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This is a generalized version of a previous question. Yet, I have issues in extrapolating the (very useful) answers.

We have a ARMA(1,1) $$y_t = ay_{t-1} + b\mu_{t} + c\mu_{t-1} $$

The particularity here is that $\mu$ itself is an AR process, let's assume here an AR(3)

$$\mu_t = \phi_1 \mu_{t-1} + \phi_2 \mu_{t-2} + \phi_3 \mu_{t-3} + \epsilon_t$$

where $\epsilon_t$ is a white noise process with E($\epsilon_t$)=0 and $Var(\epsilon_t)=\sigma^2$.

Now, I would like to estimate $Var(y_t)$. Parameters $a, b, \Phi$ and $\sigma$ are known.

My approach so far

  1. Rewrite the ARMA process as an infinite sum $$y_t = \sum_{i=0} [a^{i+1} b\mu_{t-1-i} + a^{i} c \mu_{t-1-i}] + b \mu_{t} $$
  2. Now, the challenge is (I think) to either

    • compute the variance of $\mu_t$ and loop over the infinite sum, but then we have to take into account a zillion covariance terms. whuber suggests how to do this with only 4 addends and an AR(2) - but how to do this in this general case?

    • rewrite everything in terms of the parameters and white noise $\epsilon$s and probably in companion form, as line by line this is becoming extremely messy.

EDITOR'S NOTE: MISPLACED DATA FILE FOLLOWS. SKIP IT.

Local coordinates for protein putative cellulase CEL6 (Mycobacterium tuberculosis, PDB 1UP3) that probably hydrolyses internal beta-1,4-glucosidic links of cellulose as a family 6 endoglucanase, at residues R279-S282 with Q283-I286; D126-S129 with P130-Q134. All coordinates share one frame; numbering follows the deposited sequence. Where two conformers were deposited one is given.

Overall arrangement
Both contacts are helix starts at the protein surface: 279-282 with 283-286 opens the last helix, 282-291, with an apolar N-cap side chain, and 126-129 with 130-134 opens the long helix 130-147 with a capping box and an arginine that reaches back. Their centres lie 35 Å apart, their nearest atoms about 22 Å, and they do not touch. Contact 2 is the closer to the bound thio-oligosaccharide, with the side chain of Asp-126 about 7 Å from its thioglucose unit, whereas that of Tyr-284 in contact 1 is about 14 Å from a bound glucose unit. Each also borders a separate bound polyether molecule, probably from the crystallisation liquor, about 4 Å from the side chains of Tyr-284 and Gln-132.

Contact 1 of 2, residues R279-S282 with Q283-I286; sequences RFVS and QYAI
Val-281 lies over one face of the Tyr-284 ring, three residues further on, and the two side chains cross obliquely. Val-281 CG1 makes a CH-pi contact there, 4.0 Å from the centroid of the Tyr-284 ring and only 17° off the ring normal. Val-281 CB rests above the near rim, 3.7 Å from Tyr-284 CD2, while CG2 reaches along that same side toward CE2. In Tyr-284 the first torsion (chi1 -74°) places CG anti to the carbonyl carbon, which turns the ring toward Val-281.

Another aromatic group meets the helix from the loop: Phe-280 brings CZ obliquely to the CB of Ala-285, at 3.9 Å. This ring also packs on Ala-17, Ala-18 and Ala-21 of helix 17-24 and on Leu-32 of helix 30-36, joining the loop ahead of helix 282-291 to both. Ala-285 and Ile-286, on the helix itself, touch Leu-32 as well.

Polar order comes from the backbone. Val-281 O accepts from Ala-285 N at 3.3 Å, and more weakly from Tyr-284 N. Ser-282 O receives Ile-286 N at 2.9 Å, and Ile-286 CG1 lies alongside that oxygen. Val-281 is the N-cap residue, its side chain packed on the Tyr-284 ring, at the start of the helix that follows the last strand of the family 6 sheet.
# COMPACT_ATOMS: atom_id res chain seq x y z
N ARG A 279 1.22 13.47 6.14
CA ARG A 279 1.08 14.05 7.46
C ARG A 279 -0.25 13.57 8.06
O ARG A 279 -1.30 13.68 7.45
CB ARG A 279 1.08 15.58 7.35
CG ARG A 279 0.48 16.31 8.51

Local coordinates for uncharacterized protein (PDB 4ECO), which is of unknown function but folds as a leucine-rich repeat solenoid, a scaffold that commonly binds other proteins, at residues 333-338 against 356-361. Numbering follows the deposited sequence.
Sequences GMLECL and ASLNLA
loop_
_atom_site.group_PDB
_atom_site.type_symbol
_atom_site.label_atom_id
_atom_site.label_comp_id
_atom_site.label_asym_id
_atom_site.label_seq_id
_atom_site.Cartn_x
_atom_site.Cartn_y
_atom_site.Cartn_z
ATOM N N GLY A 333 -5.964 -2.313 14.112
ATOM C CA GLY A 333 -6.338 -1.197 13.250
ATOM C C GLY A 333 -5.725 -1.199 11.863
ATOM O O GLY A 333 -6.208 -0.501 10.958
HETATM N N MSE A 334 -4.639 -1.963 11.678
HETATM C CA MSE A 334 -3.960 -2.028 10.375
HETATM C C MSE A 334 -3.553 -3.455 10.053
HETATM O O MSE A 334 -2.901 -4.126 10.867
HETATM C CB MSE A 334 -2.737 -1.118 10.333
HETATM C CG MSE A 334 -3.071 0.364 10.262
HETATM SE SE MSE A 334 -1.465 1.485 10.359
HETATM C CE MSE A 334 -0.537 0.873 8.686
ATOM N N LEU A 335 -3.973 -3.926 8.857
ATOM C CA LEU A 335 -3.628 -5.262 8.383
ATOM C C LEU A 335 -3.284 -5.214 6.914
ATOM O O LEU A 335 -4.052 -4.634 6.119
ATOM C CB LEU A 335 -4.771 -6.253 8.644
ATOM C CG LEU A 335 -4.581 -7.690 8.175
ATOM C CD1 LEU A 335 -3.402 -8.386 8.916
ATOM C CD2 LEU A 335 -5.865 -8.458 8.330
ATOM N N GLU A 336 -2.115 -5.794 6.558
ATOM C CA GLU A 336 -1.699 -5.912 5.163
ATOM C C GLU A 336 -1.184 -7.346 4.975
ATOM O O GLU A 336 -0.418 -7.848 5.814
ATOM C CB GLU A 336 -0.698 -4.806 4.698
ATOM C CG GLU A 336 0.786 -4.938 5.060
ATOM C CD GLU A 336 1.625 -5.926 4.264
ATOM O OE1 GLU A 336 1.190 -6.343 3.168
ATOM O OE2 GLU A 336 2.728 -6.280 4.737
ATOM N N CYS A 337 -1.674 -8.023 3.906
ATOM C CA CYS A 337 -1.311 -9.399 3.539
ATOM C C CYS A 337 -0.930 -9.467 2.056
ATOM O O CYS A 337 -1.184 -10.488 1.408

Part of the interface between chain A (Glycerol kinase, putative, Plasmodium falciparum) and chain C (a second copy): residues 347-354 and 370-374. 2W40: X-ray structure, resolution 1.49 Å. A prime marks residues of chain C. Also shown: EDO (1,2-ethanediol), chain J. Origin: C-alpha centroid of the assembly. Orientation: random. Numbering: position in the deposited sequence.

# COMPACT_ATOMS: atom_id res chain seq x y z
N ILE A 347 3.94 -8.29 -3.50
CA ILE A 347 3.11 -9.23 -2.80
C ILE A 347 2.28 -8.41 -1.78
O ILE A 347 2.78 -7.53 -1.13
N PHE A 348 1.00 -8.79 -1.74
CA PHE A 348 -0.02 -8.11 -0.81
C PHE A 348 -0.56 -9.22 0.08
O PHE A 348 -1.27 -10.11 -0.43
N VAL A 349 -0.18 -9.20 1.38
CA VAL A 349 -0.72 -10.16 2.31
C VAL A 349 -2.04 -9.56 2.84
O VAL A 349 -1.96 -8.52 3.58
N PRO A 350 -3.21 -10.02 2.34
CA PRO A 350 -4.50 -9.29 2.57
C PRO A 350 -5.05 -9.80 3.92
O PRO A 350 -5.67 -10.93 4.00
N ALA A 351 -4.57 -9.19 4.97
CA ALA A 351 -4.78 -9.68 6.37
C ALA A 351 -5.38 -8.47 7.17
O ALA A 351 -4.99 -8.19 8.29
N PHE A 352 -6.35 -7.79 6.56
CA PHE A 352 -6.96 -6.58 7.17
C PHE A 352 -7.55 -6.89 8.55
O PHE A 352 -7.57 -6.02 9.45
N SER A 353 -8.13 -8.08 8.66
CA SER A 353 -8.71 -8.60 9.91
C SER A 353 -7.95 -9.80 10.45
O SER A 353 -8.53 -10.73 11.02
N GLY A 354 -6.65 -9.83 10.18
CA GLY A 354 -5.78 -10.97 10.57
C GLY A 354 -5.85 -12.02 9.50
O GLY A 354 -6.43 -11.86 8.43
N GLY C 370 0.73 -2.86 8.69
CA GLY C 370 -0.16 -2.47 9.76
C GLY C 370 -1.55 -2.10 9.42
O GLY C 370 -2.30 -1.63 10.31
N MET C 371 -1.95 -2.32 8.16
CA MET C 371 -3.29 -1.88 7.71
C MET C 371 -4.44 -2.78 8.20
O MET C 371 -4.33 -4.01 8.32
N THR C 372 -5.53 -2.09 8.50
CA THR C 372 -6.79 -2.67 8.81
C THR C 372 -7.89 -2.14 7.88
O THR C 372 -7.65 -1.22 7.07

The aim is to estimate the variance, so any pointer how to compute the approach (e.g. in R or Matlab) would be particularly welcome.

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  • $\begingroup$ You say We have a ARMA(1,1) and then write down an AR(1) model with a redundant coefficient $b$. $\endgroup$ Feb 28, 2020 at 11:33
  • $\begingroup$ Hi: What you have their is the sum of two AR processes and Richard makes a good point that $b$ is redundant. I can't help with the question but take a look at this for ideas on how to solve it. ams.sunysb.edu/~zhu/ams586/SUM.pdf. I'm pretty certain that you have an AR(1) pluis an AR(3). $\endgroup$
    – mlofton
    Feb 28, 2020 at 13:10
  • $\begingroup$ Hi: If you have access to JSTOR, then below would be useful because it's the original paper that proves what the sum of 2 AR processes is. jstor.org/stable/2345178?seq=1 $\endgroup$
    – mlofton
    Feb 28, 2020 at 13:12
  • $\begingroup$ @RichardHardy you are completely right. Typed up the equations from memory and misspelled the MA part. I will update. $\endgroup$
    – Luks
    Feb 28, 2020 at 13:19
  • $\begingroup$ I don't quite see how this is a "generalized version" of the previous question so I voted to close. You should instead post comments to the answers to the original question if something is unclear. $\endgroup$ Feb 28, 2020 at 13:54

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